Reviews - Beyond The Hills
Beyond The Hills
Reviewed By John Porter
From the opening shot the style of the forthcoming movie is announced, a style that is perfectly consistent and coherent through to the final seconds. Firstly, the action is photographed in long takes, often one shot per scene, so although cuts are few and far between, when they do happen they are a definite shift in the forward motion of the narrative; next, Mungiu is extremely specific in what he isolates as the subject for each shot, and how this progresses the story; and lastly, there is no dwelling upon whatever character, conversation or movement this subject happens to be. We see what we need to see, meaning that the cuts also come sharply, leaving little time for diversion away from the movies themes.
What results is beautifully concise and concentrated, yet never hurried or pushy. The lack of cutting gives an unobtrusive style, one which almost borders on the plainly observational, yet because of its fixation with following the plight of the two lovers and their internal struggles and not pondering on anything but, equally never feels ambling. Mungiu has found a very special, balanced standpoint for his movie: We are observing with minimal interference, but observing very specifically.
Voichita walks Alina up the hills on the outskirts of town to her new home, a tumbled convent, where we learn that the latter hopes her old flame will run away with her back to Germany and find work on a boat. The nunnery, once the protagonists are there, is where the audience will remain too, aside from a couple of brief excursions into the hustle and bustle below. However the immersive nature of Mungiu's style is such that the town is virtually forgotten until the final scenes, the important locations instead being Germany, which is talked of as some means of escape, and the subtle claustrophobia of the convent.
As the chores of daily life in the service of Christ are shown to Alida, it becomes obvious that Voichita will not be swayed into leaving, and that God is her new love. Alida, whom the audience already knows has problems with depression and emotional outbursts, keeps mithering her friend for the answer she desires, and finally boils over in a threat of suicide and an attack on another of the nuns.
The long shots which present the story, as previously mentioned, are not dwelt upon past the point of narrative momentum, so we are constantly swept along by the proceedings. This definite concentration onto storyline, albeit in the measured pacing of medium close-up after medium close-up, ensures that the movie is always progressing, and the love affair which drives it remains prominent and emotional throughout. The director also steers clear of a monotonous atmosphere by avoiding visual repetition, which is so often the result of such languid cinematography. This is echoed in the compositions, that although sometimes sparse, are never fully static. These aspects contribute an unusual kineticism and drive to what is essentially a slow film. For example in a sequence where our focus is obviously Alina sitting listening to the reading of numbered sins, we have a nun by her side knitting, constantly stopping the flow and explaining the details over her clicking needles. In a later scene where the Father (Valeriu Andriuta) is being questioned by police in his chapel, and the shocked Voichita stands unblinking in pale wool adrift from the black clothed convent residents, the foreground is a seething mass of hunched, weeping nuns. Whenever we have mental turmoil in a figure who is physically still, we also have movement elsewhere in the frame, keeping a visual interest beyond the psychological aspects of the situation, and simultaneously emphasising the motionless state of our subject, predominantly Voichita or Alida.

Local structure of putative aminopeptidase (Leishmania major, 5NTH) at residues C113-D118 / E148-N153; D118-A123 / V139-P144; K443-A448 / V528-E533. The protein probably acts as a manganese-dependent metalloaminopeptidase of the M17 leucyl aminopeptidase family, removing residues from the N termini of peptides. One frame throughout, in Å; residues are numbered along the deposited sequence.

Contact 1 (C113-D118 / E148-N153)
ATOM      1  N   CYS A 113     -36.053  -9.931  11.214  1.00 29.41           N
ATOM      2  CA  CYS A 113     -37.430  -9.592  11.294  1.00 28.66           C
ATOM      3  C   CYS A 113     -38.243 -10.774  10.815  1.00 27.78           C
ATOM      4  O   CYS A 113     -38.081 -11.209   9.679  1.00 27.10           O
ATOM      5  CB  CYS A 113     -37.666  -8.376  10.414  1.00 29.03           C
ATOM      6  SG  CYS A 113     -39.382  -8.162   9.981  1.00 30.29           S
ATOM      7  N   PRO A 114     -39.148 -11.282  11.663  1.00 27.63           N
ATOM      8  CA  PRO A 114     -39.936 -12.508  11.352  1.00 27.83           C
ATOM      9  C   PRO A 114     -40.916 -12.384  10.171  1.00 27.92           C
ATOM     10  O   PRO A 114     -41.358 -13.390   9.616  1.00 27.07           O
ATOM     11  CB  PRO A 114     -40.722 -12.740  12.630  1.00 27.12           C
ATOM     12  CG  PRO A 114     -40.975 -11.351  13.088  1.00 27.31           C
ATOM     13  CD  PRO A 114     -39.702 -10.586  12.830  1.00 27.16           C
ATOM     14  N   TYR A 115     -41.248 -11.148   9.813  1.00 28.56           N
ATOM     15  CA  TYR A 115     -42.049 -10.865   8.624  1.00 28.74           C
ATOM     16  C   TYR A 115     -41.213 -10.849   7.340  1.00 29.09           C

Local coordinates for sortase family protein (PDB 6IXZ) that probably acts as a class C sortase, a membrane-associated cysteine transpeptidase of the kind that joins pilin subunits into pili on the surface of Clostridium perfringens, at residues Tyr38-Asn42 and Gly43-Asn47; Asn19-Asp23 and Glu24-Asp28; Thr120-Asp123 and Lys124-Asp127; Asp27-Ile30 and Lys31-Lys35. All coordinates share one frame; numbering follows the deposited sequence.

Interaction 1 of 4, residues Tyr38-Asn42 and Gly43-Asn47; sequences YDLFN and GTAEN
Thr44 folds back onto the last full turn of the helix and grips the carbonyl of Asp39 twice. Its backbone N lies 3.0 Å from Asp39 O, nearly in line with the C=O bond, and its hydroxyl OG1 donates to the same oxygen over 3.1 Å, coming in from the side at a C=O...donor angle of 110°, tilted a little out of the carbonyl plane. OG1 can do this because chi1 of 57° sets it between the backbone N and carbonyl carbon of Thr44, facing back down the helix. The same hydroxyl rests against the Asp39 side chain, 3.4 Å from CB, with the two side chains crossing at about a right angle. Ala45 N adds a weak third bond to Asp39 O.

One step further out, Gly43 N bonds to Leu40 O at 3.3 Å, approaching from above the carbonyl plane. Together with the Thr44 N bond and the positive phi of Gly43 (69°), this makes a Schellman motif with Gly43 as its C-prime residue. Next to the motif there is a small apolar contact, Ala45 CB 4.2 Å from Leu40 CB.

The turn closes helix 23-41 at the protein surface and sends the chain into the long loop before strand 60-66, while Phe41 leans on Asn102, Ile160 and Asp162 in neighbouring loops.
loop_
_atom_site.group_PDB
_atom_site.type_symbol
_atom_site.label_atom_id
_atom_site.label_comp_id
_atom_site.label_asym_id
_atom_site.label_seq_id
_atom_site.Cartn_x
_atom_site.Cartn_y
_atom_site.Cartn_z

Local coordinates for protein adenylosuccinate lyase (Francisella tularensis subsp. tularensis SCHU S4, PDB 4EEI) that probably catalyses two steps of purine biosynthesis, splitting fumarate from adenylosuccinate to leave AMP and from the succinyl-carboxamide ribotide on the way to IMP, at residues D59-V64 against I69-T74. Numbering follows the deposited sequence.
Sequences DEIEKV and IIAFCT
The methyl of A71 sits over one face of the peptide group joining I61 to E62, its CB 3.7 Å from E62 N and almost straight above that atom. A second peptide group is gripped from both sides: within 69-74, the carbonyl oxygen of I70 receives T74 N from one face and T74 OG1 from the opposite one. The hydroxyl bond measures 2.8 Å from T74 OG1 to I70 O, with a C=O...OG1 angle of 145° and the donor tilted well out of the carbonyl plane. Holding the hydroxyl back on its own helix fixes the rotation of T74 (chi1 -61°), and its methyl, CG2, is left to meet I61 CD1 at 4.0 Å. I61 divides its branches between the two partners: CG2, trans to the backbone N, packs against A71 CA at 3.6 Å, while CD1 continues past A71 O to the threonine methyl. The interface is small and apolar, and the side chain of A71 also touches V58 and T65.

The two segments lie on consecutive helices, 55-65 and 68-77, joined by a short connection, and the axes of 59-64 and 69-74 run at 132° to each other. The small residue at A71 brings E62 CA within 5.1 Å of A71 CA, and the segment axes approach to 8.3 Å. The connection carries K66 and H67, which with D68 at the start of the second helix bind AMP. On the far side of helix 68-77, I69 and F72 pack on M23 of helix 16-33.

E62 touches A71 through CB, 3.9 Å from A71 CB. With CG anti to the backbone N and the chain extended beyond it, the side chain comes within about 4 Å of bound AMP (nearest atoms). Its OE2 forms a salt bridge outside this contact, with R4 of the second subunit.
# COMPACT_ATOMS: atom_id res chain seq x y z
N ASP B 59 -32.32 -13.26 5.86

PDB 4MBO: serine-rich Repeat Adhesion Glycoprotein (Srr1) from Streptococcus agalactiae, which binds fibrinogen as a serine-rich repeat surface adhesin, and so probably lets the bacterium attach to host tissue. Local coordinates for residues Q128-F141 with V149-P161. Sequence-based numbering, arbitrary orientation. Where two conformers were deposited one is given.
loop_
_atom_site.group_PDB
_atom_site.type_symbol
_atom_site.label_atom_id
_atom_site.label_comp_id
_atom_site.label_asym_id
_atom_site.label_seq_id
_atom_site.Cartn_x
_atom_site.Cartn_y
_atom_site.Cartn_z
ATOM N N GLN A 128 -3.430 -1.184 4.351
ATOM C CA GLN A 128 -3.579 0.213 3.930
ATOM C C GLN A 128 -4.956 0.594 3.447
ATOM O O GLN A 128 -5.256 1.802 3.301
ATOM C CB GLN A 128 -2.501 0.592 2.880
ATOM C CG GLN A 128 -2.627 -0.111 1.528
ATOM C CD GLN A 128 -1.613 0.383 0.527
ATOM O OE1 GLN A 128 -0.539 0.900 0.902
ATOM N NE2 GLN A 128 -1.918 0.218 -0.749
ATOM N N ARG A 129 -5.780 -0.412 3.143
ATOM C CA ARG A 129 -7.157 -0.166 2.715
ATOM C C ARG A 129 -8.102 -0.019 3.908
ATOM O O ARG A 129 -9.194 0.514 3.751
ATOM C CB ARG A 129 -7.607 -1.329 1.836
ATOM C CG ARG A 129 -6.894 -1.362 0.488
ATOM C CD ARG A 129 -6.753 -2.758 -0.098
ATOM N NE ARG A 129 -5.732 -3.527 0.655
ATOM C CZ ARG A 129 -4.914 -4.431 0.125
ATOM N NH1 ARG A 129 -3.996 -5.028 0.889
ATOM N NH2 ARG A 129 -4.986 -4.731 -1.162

The preference for elongated, static takes, also means that the film rarely uses close-ups. When one does come, it seems somehow jarring, which is utilised for maximum effect in moments of violence such as Alida's gagged face when she is hogtied by the sisters, and the restraining of her wrists with dog chains to a makeshift cross.
The issue of religion and spiritual love, as opposed to physical love and the connection between people is continually explored in the girls' relationship, but what kind of religion is this? The convent is an establishment that will take money from its members, deal out punishments and stand for no deviation from its rules, yet the Priest also hypocritically questions whether a girl outside has, "joined a cult". There is also an uncertain air over the legitimacy of the Father, and how young people end up in monasteries, which is hinted as being through poverty and coercion. What kind of affection between people has a place within this religion? "Will you love me if I let God into my heart?" Alida pleads. The world of 'Beyond the Hills' is one of desperation and hope, which comes to an end with the ancient rituals of exorcism being chanted on a girl who may be simply a little mentally askew, or just very deeply in love.
When the police van takes the nuns and Father into town, they stop before a workman drilling up the road. Amidst the din of jack-hammers, lorries, the inane chatter of the policemen and modern life, the audience realises how isolated from this they have been in the convent, and the extent of all that they have seen. When the final flourish of the movie arrives, seamlessly reframing before the last action and cut, it is sublime, and somehow calls into question the importance of everything that we have been embroiled in for two and a half riveting hours.
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